my company you cannot in the next month have
much, for Mr. Thrale will take me to Italy, he says,
on the first of April.
.." Let me warn you very earnestly against scruples.
I am glad that you are reconciled to your settle.
ment, and think it a great honour to have shaken
Lord Hailes's opinion of entails. Do not, however,
hope wholly to reason away your troubles; do not
feed them with attention, and they will die imper-
ceptibly away. Fix your thoughts upon your busi-
ness, fill your intervals with company, and sunshine
will again break in upon your mind. If you will
come to me, you must come very

quickly; and even then I know not but we may scour the country together, for I have a mind to see Oxford and Lichfield, before I set out on this long Journey. To this I can only add that I am, dear Sir,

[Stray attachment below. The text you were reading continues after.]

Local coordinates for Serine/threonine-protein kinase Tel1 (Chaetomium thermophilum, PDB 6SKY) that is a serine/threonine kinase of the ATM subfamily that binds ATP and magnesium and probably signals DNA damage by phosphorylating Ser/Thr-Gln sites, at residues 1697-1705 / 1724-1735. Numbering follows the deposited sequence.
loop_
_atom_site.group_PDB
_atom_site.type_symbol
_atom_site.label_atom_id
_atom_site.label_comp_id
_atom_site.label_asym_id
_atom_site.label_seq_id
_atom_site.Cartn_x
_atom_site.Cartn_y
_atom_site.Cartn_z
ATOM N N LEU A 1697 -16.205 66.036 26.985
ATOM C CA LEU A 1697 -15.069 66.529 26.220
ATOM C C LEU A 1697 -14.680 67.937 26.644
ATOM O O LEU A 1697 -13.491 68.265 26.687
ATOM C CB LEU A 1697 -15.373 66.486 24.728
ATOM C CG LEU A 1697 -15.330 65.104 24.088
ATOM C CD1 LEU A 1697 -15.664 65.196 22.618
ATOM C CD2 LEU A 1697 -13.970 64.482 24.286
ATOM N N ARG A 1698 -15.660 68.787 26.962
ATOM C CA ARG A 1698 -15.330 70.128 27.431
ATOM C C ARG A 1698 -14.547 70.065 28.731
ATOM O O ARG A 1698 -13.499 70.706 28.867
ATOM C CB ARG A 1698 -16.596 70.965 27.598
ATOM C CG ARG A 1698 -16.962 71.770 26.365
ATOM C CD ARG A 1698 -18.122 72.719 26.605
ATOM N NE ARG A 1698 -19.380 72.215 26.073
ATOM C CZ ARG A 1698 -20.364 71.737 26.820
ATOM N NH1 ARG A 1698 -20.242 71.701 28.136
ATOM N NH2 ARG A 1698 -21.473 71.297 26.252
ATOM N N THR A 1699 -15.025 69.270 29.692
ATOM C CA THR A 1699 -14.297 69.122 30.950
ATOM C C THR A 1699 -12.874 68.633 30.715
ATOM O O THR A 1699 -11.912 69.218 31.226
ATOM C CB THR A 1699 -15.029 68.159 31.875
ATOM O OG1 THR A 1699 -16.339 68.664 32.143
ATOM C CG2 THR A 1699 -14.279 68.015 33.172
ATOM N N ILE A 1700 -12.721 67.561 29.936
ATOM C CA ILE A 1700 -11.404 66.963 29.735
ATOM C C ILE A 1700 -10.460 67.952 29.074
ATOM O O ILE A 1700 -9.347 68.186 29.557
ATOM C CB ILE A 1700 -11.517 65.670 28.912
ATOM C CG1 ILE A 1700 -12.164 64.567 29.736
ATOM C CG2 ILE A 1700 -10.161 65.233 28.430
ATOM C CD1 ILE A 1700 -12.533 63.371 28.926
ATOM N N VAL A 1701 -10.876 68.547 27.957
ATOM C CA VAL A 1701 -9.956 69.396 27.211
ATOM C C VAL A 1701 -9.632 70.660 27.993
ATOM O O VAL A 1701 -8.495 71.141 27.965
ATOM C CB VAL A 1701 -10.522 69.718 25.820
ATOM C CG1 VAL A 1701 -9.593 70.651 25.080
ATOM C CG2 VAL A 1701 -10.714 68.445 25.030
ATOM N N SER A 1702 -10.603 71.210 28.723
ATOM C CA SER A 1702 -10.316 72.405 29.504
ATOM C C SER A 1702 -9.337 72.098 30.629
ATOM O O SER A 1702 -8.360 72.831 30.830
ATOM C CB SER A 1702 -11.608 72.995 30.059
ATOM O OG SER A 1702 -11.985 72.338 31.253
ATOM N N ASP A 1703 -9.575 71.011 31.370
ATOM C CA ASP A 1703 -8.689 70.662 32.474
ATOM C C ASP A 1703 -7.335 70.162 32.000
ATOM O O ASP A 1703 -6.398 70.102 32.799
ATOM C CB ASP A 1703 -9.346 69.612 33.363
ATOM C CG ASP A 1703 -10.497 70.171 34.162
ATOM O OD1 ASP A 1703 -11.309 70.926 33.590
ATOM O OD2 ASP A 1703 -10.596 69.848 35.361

" Your most affectionate humble servant, • March 5, 1776.

“SAM. Johnson."

TO THE SAME.

8 DEAR SIR,

“ Very early in April we leave England, and in the beginning of the next week I shall leave London for a short time ; of this I think it necessary to inform you,

that

you may not be disappointed in any of your enterprises. I had not fully resolved to go into the country before this day.

“ Please to make my compliments to Lord Hailes;

and mention very particularly to Mrs. Boswell my 1776. hope that she is reconciled to, Sir,

Ætat. 67. “ Your faithful servant, " Macrh 12, 1776.

“ Sam. Johnson."